While we have explained the methodology of approaching consolidated credit money in modern finance before (much more here), here is a quick rerun. In the chart below, conventional wisdom only focuses on the red line, which represents traditional commercial bank liabilities (L.110, L.111, L.112 and L.113 from the Z.1), where Fed reserves and other monetary expansion mechanisms manifest themselves. As can be seen this line is rising rapidly, as is to be expected – in tune with the US deficit spending and Fed reserve growth. That both the US debt chart and the consolidated global balance sheet have now entered an exponential phase is a topic for another discussion.

What, however, is always forgotten is the blue line, which represents the liabilities in the shadow banking system – all the credit money that has been used by various unregulated institutions to perform the traditional transformations of maturity, credit and liquidity that define a “bank.” And this line is for lack of a better word, collapsing. It is this collapse that the Fed has yet to tackle, and it is the offset of this collapse which the equity market has somehow already priced in!

________________________ why are the Precious Metals being beaten to death if rising interest rates are not a threat to them?  Great question, been asking it myself all week.  Perhaps this Zero Hedge post below is why...perhaps this same explanation might apply to the recent sell off in US Treasuries...the need for quality collateral to cover bad bank margin calls at the ECB.
From Zero Hedge

In an update of our post from a week ago, the ECB has increased its margin calls on European banks by EUR162 million this week to another record high of over EUR17.3 billion. While our pointing out of this huge jump from 'average' historical margin calls last week was met with - it's temporary/transitory due to temporary/transitory ineligibility of defaulted (and since undefaulted) Greek bonds (which given the rise this week has now been proven incorrect) or the more prosaic "don't worry, be happy", we remain concerned at both the velocity and now sustained size of these margin calls (as clearly collateral quality has dropped rapidly and remained weak). This is concerning since it would appear we had a good week for collateral (risk assets) in general, so we can only imagine what garbage is clogging the ECB's balance sheet. The side-effect of this appears to be (as we pointed out here) that Gold (the banks' remaining quality collateral) is being sold to cover these margin calls just as it was in September 2011 (though lease rates have not squeezed as much this time). We can only imagine the size of these margin calls should we happen to have a week where AAPL stock drops or BTPs don't rally (broad collateral actually loses value), but that seems impossible anyway.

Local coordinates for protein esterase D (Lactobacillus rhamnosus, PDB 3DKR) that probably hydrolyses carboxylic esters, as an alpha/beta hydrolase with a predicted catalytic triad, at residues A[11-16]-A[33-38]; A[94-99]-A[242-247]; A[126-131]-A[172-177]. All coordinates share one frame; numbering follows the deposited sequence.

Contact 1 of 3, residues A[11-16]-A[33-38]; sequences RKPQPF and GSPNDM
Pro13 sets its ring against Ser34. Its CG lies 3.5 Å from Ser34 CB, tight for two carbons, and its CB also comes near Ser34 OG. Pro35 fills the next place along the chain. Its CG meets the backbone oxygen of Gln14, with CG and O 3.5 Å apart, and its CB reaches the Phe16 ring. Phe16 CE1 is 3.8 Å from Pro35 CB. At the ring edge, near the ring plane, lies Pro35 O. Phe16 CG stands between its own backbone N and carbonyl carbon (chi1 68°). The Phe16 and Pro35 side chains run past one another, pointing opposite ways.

ECB Margin Calls to European Banks rose once again to record highs...

And Gold remains offered as the need to fund these margin calls means finding money under every mattress and selling whatever banks have to meet the central banks demands...

Interesting that gold lease rates did not drop (soar from the other side) in a squeeze this time - as they did in September 2011.

Charts: Bloomberg
This Could Spark a Massive Move in Gold
By Jeff Clark
Tuesday, March 13, 2012
Get ready for a golden summer.
Got Gold you can hold?
Got Silver you cansqueeze?
It's not too late to accumulate!